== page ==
President Donald Trump has already described the multiple investigations into possible collusion between Russia and his presidential campaign as a “witch hunt”—the word he has used in several angry tweetstorms since entering the White House. But he might be even more disturbed when he realizes that the latest of those investigations—by the newly named special prosecutor, former FBI Director Robert Mueller—could amount to a double-punch to the president and resolve one of the greatest mysteries of the 2016 campaign:
What, exactly, is in Trump’s tax returns?
The president and his beleaguered White House staff have given no outward sign that they have thought about the prospect yet. But in interviews, veteran federal prosecutors and legal scholars said that Mueller, who began his investigation only last week, has clear-cut authority to obtain the president’s tax returns—perhaps the most sensitive and sought-after government documents since the Pentagon Papers—from the IRS if Mueller suspects they might contain evidence of a crime.
And short of firing Mueller and shutting down his investigation, Trump—who is the first president in 40 years to refuse to make his tax returns public, despite once promising to do so— would have almost no way of stopping him. In fact, the prosecutors said, the president and his lawyers would not necessarily even know that Mueller had obtained them.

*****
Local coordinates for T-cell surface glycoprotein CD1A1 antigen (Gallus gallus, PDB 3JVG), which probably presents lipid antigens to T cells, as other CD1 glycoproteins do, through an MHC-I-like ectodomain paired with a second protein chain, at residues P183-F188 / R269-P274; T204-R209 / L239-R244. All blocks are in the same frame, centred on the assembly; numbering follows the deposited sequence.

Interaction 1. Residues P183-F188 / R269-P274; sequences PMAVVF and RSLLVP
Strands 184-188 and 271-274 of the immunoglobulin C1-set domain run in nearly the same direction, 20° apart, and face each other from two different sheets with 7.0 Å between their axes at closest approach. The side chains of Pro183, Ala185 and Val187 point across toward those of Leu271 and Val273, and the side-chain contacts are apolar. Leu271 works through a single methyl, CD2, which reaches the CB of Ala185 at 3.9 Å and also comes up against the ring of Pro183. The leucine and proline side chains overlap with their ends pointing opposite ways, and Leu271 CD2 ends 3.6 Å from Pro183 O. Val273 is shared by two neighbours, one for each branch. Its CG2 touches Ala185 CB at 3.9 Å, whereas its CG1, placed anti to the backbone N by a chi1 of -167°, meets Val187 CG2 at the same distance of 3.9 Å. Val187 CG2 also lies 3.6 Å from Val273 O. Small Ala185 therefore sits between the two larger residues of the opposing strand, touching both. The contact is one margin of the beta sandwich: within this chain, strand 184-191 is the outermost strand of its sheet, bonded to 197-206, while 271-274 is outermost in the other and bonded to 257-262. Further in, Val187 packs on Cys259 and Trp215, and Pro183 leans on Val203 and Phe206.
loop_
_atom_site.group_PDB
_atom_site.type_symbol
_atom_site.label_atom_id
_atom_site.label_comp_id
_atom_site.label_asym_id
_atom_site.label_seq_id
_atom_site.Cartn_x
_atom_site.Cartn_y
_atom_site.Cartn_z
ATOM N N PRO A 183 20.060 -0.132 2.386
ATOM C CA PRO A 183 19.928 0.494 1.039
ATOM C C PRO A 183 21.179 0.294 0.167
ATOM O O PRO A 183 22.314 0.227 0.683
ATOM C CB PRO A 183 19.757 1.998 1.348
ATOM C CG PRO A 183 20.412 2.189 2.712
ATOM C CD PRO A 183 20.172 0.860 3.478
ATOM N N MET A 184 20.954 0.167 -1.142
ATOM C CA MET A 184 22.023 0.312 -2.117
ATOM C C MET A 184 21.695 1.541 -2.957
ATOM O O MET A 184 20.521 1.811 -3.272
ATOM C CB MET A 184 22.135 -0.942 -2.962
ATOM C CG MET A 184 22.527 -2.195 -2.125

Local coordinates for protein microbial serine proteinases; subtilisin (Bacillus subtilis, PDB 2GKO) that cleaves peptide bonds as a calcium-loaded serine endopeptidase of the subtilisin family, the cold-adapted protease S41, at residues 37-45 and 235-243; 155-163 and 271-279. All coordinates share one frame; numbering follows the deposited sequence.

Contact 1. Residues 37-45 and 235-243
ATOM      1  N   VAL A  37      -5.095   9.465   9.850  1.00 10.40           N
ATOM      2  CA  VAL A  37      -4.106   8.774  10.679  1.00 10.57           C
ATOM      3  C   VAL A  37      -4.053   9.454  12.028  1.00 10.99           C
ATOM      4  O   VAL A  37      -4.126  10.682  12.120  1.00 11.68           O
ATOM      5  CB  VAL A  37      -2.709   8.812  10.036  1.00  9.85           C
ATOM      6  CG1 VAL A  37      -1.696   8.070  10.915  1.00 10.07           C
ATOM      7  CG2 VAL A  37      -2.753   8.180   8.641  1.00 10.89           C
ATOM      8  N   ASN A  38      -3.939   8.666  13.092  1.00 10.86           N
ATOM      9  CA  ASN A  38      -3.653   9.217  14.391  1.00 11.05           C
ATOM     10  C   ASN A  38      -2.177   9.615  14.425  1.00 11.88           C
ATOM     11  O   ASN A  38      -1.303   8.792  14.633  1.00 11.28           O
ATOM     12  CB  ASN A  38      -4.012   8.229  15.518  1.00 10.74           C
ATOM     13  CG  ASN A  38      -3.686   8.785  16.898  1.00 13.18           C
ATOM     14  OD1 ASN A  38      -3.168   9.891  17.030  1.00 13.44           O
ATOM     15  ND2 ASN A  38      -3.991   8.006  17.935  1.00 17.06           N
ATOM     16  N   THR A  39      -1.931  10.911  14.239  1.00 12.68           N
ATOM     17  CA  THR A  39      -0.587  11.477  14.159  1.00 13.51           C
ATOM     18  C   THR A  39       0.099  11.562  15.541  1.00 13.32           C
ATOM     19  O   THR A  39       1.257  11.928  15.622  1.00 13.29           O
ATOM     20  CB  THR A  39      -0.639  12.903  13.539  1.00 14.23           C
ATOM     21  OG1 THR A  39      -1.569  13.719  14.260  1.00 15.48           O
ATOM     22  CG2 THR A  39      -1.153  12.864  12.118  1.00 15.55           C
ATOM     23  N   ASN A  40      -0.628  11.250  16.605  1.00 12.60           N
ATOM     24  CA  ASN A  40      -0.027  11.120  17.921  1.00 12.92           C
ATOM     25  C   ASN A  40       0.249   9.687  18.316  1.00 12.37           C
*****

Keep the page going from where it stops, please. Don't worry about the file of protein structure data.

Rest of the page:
“It shows the chaos around Washington that nobody has really started to talk about this yet,” said a Justice Department lawyer who deals with tax fraud prosecutions, speaking on condition of anonymity since he is not authorized to speak to reporters. “But finally, I think, someone is going to get their hands on Donald Trump’s tax returns. And that man is Robert Mueller.”
Notably, this does not necessarily mean that the public would ever see the returns. If Mueller obtained them, prosecutors said, there would be no obvious way for him to release them unless he needed them as evidence at trial against Trump associates or, possibly, if Congress sought them for an impeachment trial of the president. But the transfer of the documents from the IRS would still be significant historically and otherwise—and could strike fear in the White House. It would be the first known instance in which anyone outside Trump’s immediate family and tightly knit circle of business associates and accountants had the chance to review what is likely to be a small mountain of the president’s personal tax records dating back decades. (In recent months, the New York Times, investigative journalist David Cay Johnston and MSNBC host Rachel Maddow have obtained portions of Trump’s returns from two specific years—1995 and 2005—that documented large losses and deductions from real estate transactions and offered evidence of clever accounting practices, not wrongdoing.)